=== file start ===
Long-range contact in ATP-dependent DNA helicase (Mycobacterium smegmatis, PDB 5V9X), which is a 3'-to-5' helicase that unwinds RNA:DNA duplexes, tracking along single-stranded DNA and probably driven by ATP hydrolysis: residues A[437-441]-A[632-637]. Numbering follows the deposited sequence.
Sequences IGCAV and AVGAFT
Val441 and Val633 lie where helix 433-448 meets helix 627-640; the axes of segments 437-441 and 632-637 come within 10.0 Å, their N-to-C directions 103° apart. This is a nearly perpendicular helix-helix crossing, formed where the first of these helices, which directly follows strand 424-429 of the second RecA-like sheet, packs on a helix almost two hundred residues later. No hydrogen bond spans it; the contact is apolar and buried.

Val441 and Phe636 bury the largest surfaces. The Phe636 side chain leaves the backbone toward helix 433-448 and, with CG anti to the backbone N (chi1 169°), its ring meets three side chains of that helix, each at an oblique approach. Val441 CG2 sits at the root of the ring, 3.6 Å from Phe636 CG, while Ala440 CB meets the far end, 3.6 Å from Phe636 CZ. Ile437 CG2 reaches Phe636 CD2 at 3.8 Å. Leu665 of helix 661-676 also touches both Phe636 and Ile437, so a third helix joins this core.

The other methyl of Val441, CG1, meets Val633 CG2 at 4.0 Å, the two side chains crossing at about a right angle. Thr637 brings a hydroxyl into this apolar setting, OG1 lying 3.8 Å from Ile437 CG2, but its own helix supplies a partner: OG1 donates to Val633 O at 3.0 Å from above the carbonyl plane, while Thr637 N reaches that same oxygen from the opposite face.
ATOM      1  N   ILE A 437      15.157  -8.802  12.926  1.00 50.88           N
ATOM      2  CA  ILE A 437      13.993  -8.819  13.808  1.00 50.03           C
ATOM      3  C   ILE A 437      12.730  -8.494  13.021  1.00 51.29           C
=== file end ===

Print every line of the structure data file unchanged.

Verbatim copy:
Long-range contact in ATP-dependent DNA helicase (Mycobacterium smegmatis, PDB 5V9X), which is a 3'-to-5' helicase that unwinds RNA:DNA duplexes, tracking along single-stranded DNA and probably driven by ATP hydrolysis: residues A[437-441]-A[632-637]. Numbering follows the deposited sequence.
Sequences IGCAV and AVGAFT
Val441 and Val633 lie where helix 433-448 meets helix 627-640; the axes of segments 437-441 and 632-637 come within 10.0 Å, their N-to-C directions 103° apart. This is a nearly perpendicular helix-helix crossing, formed where the first of these helices, which directly follows strand 424-429 of the second RecA-like sheet, packs on a helix almost two hundred residues later. No hydrogen bond spans it; the contact is apolar and buried.

Val441 and Phe636 bury the largest surfaces. The Phe636 side chain leaves the backbone toward helix 433-448 and, with CG anti to the backbone N (chi1 169°), its ring meets three side chains of that helix, each at an oblique approach. Val441 CG2 sits at the root of the ring, 3.6 Å from Phe636 CG, while Ala440 CB meets the far end, 3.6 Å from Phe636 CZ. Ile437 CG2 reaches Phe636 CD2 at 3.8 Å. Leu665 of helix 661-676 also touches both Phe636 and Ile437, so a third helix joins this core.

The other methyl of Val441, CG1, meets Val633 CG2 at 4.0 Å, the two side chains crossing at about a right angle. Thr637 brings a hydroxyl into this apolar setting, OG1 lying 3.8 Å from Ile437 CG2, but its own helix supplies a partner: OG1 donates to Val633 O at 3.0 Å from above the carbonyl plane, while Thr637 N reaches that same oxygen from the opposite face.
ATOM      1  N   ILE A 437      15.157  -8.802  12.926  1.00 50.88           N
ATOM      2  CA  ILE A 437      13.993  -8.819  13.808  1.00 50.03           C
ATOM      3  C   ILE A 437      12.730  -8.494  13.021  1.00 51.29           C